• If you have numbness and tingling in your hands and feet, be careful when cooking, walking, and handling sharp objects and hot liquids.

Food and Drug Interactions

There are no known interactions of eribulin with food. This drug may interact with other medicines. Tell your doctor and pharmacist about all the medicines and dietary supplements (vitamins, minerals, herbs, and others) that you are taking at this time. The safety and use of dietary supplements and alternative diets are often not known. Using these might affect your cancer or interfere with your treatment. Until more is known, you should not use dietary supplements or alternative diets without your cancer doctor's help.

When to Call the Doctor

Call your doctor or nurse right away if you have any of these symptoms:

  • Fever of 100.5 F (38 C) or above
  • Chills
  • Easy bruising or bleeding
  • Wheezing or trouble breathing
  • Rash or itching
  • Feeling dizzy or lightheaded
  • Feeling that your heart is beating in a fast or not normal way (palpitations)
  • Loose bowel movements (diarrhea) more than 4 times a day or diarrhea with weakness or feeling lightheaded
  • Blurred vision or other changes in eyesight
  • Pain when passing urine; blood in urine
  • Pain in your lower back or side
  • Confusion or agitation
  • Nausea that stops you from eating or drinking
  • Throwing up more than 3 times a day
  • Chest pain or symptoms of a heart attack. Most heart attacks involve pain in the center of the chest that lasts more than a few minutes. The pain may go away and come back. It can feel like pressure, squeezing, fullness, or pain. Sometimes pain is felt in one or both arms, the back, neck, jaw, or stomach. If any of these symptoms last 2 minutes, call 911.
  • Symptoms of a stroke such as sudden numbness or weakness of your face, arm, or leg, mostly on one side of your body; sudden confusion, trouble speaking or understanding; sudden trouble seeing in one or both eyes; sudden trouble walking, feeling dizzy, loss of balance or coordination; or sudden, bad headache with no known cause. If you have any of these symptoms for 2 minutes, call 911.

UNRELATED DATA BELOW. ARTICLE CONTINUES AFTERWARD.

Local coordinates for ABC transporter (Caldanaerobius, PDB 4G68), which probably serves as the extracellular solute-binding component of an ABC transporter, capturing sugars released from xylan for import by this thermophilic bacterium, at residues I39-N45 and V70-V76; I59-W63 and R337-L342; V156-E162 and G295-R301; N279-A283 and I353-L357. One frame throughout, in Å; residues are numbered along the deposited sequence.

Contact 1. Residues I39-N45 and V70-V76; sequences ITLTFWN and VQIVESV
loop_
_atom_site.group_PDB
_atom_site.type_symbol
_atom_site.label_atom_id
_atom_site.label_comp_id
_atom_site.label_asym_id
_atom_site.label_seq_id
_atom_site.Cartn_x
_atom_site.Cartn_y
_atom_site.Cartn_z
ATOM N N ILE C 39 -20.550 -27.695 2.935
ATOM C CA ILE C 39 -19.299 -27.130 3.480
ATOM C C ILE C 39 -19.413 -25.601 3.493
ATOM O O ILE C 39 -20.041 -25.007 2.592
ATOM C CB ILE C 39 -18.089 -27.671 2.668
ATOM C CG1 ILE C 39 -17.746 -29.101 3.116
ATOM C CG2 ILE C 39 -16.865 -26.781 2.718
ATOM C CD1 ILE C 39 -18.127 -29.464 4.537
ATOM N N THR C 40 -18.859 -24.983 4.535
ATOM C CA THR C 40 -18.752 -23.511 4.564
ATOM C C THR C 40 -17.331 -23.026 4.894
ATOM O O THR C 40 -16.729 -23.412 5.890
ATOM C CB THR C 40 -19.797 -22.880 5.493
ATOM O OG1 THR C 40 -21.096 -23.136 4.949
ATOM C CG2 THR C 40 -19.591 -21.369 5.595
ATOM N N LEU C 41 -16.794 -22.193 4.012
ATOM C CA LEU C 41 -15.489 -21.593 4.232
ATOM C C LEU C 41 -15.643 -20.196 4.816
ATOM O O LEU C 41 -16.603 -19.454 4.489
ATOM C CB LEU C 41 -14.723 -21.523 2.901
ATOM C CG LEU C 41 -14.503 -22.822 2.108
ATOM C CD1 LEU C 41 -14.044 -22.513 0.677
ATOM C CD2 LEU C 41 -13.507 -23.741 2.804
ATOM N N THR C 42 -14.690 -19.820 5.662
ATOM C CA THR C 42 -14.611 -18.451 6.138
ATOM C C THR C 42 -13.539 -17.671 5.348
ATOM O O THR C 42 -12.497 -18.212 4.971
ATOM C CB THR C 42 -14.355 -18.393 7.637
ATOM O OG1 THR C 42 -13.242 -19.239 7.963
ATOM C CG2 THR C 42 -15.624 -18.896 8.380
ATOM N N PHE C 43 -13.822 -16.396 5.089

• Signs of liver problems: dark urine, pale bowel movements, bad stomach pain, feeling very tired and weak, unusual itching, or yellowing of the eyes or skin.

Call your doctor or nurse as soon as possible if any of these symptoms happen:

  • Change in hearing, ringing in the ears
  • Decreased urine
  • Unusual thirst or passing urine often
  • Pain in your mouth or throat that makes it hard to eat or drink
  • Nausea that is not relieved by prescribed medicines
  • Rash that is not relieved by prescribed medicines
  • Heavy menstrual period that last longer than normal
  • Numbness, tingling, decreased feeling or weakness in fingers, toes, arms, or legs
  • Trouble walking or changes in the way you walk, feeling clumsy when buttoning clothes, opening jars, or other routine hand motions
  • Swelling of legs, ankles, or feet
  • Weight gain of 5 pounds in one week (fluid retention)
  • Lasting loss of appetite or rapid weight loss of five pounds in a week
  • Fatigue that interferes with your daily activities
  • Headache that does not go away
  • Painful, red, or swollen areas on your hands or feet.
  • No bowel movement for 3 days or you feel uncomfortable
  • Extreme weakness that interferes with normal activities

Reproduction Concerns

Sexual problems and reproduction concerns may happen. In both men and women, this drug may temporarily or permanently affect your ability to have children. This cannot be determined before your therapy. Talk with your doctor or nurse if you plan to have children. Ask for information on sperm or egg banking.

  • In men, this drug may interfere with your ability to make sperm, but it should not change your ability to have sexual relations.
  • In women, menstrual bleeding may become irregular or stop while you are taking this drug. Do not assume that you cannot become pregnant if you do not have a menstrual period.
  • Women may go through signs of menopause (change of life) such as vaginal dryness or itching. Vaginal lubricants can be used to lessen vaginal dryness, itching, and pain during sexual relations.
  • Pregnancy warning: This drug may have harmful effects on the unborn child, so effective methods of birth control should be used during your cancer treatment.
  • Genetic counseling is available for you to talk about the effects of this drug therapy on future pregnancies. Also, a genetic counselor can look at the possible risk of problems in the unborn baby due to this medicine if an exposure happens during pregnancy.
  • Breast feeding warning: It is not known if this drug passes into breast milk. For this reason, women should talk to their doctor about the risks and benefits of breast feeding during treatment with this drug, because this drug may enter the breast milk and badly harm a breast-feeding baby.

Revised July 2014